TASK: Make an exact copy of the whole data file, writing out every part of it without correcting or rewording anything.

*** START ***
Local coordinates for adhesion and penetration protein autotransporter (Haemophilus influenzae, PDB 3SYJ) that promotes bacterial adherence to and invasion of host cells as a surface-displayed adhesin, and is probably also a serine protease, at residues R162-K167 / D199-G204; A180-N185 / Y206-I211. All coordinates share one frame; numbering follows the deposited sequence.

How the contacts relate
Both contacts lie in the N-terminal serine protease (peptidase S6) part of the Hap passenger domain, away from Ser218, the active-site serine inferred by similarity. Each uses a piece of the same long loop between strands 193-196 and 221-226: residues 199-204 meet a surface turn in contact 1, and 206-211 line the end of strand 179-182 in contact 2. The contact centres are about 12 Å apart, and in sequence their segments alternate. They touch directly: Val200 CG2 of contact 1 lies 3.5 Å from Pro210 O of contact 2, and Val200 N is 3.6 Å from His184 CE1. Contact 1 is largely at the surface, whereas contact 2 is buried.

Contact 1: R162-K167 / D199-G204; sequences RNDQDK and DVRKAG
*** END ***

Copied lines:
Local coordinates for adhesion and penetration protein autotransporter (Haemophilus influenzae, PDB 3SYJ) that promotes bacterial adherence to and invasion of host cells as a surface-displayed adhesin, and is probably also a serine protease, at residues R162-K167 / D199-G204; A180-N185 / Y206-I211. All coordinates share one frame; numbering follows the deposited sequence.

How the contacts relate
Both contacts lie in the N-terminal serine protease (peptidase S6) part of the Hap passenger domain, away from Ser218, the active-site serine inferred by similarity. Each uses a piece of the same long loop between strands 193-196 and 221-226: residues 199-204 meet a surface turn in contact 1, and 206-211 line the end of strand 179-182 in contact 2. The contact centres are about 12 Å apart, and in sequence their segments alternate. They touch directly: Val200 CG2 of contact 1 lies 3.5 Å from Pro210 O of contact 2, and Val200 N is 3.6 Å from His184 CE1. Contact 1 is largely at the surface, whereas contact 2 is buried.

Contact 1: R162-K167 / D199-G204; sequences RNDQDK and DVRKAG